Unhee Park

Unhee Park, born and raised in Korea, is a photographer and video artist who brings a fresh and unique approach to expressing identity issues and social reality through art in contemporary North America. Her deadpan comedy approach in her work has a hint of absurdity and naivety. Her persona and status as an outsider allows her to ask blunt but profound questions that lead to her idiosyncratic approach to expressing issues in reality and fiction. She received her Master’s in Fine Arts (MFA) from the School of Visual Arts (SVA) in Photography, Video, and Related Media.

Before moving to New York, Park studied Glass Art and Art Therapy in Korea. Her exposure and experience with photography and art in Korea paved her way to her MFA in 2013 and a certificate from the International Center of Photography (ICP) in 2010. Park is currently involved in art projects both in Korea and the US.


“Host” addresses and explores the coexistence of fiction and reality.
When I moved to the States, I was an outsider who came from a different culture and used another language. I realized my identity shifted by the environment and how I was categorized by people regardless of who I am. I had to be an Asian woman and a foreigner who with a Korean name. I have tried to fit in even though it did not feel natural. In this project, I explore my experience as an outsider and how I aim to be in the “local” social category by taking on a different identity in a foreign environment.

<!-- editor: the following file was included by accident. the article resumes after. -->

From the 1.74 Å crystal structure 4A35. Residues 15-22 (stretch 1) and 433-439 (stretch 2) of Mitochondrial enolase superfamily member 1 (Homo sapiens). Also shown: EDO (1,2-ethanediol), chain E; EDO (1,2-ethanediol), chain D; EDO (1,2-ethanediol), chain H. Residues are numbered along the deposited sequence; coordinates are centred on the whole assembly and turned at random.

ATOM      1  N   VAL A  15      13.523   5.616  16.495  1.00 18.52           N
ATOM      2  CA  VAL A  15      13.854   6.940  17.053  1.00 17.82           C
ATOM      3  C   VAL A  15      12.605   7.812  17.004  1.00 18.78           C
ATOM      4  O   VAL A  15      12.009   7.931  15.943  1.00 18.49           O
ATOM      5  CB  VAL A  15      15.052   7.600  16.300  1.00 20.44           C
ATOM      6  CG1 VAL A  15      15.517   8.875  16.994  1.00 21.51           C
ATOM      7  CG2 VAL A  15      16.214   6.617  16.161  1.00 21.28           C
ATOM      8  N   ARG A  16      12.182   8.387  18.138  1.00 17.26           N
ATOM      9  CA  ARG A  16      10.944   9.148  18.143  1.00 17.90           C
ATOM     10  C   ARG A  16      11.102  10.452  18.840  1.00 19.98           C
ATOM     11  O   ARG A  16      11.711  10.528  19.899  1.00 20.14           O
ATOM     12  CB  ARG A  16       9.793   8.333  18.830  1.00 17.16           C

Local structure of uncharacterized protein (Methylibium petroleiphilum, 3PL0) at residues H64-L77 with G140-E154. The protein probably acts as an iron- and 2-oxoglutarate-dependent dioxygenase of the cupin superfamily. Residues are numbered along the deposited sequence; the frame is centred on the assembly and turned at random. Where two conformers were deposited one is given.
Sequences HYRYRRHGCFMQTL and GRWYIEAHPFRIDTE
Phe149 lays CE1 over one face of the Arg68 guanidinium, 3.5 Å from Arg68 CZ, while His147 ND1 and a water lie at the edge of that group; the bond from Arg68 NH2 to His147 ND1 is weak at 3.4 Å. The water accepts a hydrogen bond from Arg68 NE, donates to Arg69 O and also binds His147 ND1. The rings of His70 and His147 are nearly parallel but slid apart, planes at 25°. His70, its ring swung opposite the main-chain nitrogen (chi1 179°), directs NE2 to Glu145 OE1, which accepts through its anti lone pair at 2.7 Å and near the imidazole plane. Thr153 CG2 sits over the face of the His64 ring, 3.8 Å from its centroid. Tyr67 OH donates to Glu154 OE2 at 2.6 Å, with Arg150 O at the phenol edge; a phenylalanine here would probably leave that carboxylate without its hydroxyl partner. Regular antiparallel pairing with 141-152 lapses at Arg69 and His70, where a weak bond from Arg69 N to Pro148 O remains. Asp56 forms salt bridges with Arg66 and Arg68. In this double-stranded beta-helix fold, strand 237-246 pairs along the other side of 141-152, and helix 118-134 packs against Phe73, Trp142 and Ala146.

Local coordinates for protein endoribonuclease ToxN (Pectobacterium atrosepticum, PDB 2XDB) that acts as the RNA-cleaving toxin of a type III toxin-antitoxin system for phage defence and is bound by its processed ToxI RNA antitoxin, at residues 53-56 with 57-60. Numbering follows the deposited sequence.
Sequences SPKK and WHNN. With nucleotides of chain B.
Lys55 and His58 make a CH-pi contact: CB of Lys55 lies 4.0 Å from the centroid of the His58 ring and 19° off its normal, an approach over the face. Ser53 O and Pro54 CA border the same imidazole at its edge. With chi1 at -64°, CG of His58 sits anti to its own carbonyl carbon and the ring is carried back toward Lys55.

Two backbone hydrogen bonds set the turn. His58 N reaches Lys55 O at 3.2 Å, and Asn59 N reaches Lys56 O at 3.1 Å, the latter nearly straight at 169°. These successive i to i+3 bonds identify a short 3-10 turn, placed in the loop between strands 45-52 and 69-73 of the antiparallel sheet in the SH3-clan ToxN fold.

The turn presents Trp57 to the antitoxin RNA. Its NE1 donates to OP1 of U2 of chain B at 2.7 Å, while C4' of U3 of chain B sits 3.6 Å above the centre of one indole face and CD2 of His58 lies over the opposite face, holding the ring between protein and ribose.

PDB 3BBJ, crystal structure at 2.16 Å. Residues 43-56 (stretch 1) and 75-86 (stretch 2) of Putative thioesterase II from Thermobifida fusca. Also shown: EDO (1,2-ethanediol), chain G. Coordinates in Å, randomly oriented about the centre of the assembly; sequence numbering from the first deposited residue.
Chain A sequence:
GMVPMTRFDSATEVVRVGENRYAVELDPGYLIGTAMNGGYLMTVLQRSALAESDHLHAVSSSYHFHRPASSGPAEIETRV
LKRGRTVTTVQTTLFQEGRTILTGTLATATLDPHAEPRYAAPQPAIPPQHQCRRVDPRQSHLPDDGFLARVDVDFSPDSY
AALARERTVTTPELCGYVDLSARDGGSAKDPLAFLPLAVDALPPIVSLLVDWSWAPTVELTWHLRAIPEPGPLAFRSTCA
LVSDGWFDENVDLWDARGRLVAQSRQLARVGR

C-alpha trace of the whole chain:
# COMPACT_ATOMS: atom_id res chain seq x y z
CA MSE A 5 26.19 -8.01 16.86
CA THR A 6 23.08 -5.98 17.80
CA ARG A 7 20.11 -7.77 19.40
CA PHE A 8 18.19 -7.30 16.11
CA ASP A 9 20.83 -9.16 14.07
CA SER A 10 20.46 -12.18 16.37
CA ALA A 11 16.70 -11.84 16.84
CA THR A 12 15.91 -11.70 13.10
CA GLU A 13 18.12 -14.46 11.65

My experience staying at others’ homes and apartments I rented from an online homestay network led me to discover the disparity between the descriptions and reality. Hosts portray themselves and their places through their profiles and pictures, but the reality I experience when I personally visit their places is uncanny.

In this project, I use an online homestay network that people use to rent their homes or rooms to visitors. This online network requires hosts to upload their profile pictures and post pictures of their space to inform potential renters. Most of the hosts provide a short bio of themselves on their profiles, which may or may not be true and complete representations of who they are. When I visit these places, it is always hard to meet the host in person as if they are trying to hide themselves to avoid bothering visitors.

As a “stranger” invited into their lives and most personal places, I obsessively started collecting these memories and experiences between what I call fiction and reality. I experienced two spaces coexisting during these visits. One that is presented through the images and descriptions from the internet, and the “backstage” space which is physical and real without any modifications or staging.

In this project, I imagine and construct the host’s identity by creating images of the host and their identity from the pictures and descriptions posted online, and from the various facets I observe and experience when I visit the actual place. I observe and discover my subject (i.e., space, host). Then, I attempt to create the host’s identity by posturing as the host myself hiding behind a photograph of the space. The photos are printed from the internet (i.e., fiction) and displayed with the real physical space (i.e., reality) as the background.

To view more of Unhee Park’s work please visit her website.